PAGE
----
High Performance and Scalable Radix Sorting: A case study of implementing dynamic parallelism for GPU computing

Duane Merrill, Andrew Grimshaw
Department of Computer Science, University of Virginia, Charlottesville, Virginia 22904, USA
Parallel Processing Letters, Volume 21, Number 2, p. 245-272, 2011


   title={High Performance and Scalable Radix Sorting: A case study of implementing dynamic parallelism for GPU computing},

   author={Merrill, D. and Grimshaw, A.},

   journal={Parallel Processing Letters},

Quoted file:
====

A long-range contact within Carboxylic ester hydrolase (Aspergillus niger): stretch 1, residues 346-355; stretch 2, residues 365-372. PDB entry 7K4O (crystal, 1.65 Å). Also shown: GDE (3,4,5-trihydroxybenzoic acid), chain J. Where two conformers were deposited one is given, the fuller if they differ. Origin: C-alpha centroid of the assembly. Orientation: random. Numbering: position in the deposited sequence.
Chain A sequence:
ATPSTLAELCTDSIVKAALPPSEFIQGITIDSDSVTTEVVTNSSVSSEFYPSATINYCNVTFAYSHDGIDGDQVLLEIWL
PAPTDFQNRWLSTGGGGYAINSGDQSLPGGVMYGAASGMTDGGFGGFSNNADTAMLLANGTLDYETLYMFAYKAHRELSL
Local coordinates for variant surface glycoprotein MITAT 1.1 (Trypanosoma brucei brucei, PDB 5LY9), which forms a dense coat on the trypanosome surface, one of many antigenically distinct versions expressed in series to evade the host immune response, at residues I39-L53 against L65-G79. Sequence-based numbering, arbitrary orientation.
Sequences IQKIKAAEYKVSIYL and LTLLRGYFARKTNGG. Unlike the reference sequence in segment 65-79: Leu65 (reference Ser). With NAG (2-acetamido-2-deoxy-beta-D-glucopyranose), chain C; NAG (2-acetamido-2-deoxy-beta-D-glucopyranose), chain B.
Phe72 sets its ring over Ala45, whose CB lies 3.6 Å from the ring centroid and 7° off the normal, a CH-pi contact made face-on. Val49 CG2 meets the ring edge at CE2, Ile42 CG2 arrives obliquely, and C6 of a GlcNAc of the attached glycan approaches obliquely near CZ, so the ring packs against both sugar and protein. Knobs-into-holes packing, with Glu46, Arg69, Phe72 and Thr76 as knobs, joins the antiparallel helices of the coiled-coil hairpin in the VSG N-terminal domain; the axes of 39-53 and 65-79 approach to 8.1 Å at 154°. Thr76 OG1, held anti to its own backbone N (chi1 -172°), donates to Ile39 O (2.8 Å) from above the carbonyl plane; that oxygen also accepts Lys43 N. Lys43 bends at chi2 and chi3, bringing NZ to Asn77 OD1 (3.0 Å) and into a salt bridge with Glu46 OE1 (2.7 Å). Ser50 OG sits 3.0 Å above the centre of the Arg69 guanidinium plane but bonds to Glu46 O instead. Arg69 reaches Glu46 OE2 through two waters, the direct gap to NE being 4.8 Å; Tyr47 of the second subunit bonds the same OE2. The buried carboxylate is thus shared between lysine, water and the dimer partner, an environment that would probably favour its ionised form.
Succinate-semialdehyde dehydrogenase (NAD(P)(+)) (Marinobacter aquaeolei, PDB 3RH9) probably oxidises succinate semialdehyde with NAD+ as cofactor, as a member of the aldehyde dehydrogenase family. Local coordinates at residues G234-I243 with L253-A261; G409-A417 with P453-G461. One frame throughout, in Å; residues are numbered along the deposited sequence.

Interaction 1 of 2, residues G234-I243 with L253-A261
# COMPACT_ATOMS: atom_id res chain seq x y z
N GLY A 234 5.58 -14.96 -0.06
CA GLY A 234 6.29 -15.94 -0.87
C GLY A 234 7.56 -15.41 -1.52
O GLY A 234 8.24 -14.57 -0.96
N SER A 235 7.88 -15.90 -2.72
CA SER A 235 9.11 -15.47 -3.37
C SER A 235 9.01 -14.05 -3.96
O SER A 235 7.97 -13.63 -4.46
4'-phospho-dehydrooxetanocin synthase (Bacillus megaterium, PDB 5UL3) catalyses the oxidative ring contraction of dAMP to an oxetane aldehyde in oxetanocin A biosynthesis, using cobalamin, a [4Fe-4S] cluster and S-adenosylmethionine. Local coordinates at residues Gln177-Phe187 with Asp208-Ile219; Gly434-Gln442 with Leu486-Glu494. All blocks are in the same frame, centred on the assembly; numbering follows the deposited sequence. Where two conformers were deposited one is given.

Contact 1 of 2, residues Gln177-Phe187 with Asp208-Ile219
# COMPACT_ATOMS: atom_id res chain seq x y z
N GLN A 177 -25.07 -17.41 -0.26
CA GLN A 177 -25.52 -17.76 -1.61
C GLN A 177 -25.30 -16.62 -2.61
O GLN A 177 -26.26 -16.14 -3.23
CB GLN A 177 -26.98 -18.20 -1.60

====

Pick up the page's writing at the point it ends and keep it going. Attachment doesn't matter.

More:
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The need to rank and order data is pervasive, and many algorithms are fundamentally dependent upon sorting and partitioning operations. Prior to this work, GPU stream processors have been perceived as challenging targets for problems with dynamic and global data-dependences such as sorting. This paper presents: (1) a family of very efficient parallel algorithms for radix sorting; and (2) our allocation-oriented algorithmic design strategies that match the strengths of GPU processor architecture to this genre of dynamic parallelism. We demonstrate multiple factors of speedup (up to 3.8x) compared to state-of-the-art GPU sorting. We also reverse the performance differentials observed between GPU and multi/many-core CPU architectures by recent comparisons in the literature, including those with 32-core CPU-based accelerators. Our average sorting rates exceed 1B 32-bit keys/sec on a single GPU microprocessor. Our sorting passes are constructed from a very efficient parallel prefix scan "runtime" that incorporates three design features: (1) kernel fusion for locally generating and consuming prefix scan data; (2) multi-scan for performing multiple related, concurrent prefix scans (one for each partitioning bin); and (3) flexible algorithm serialization for avoiding unnecessary synchronization and communication within algorithmic phases, allowing us to construct a single implementation that scales well across all generations and configurations of programmable NVIDIA GPUs.
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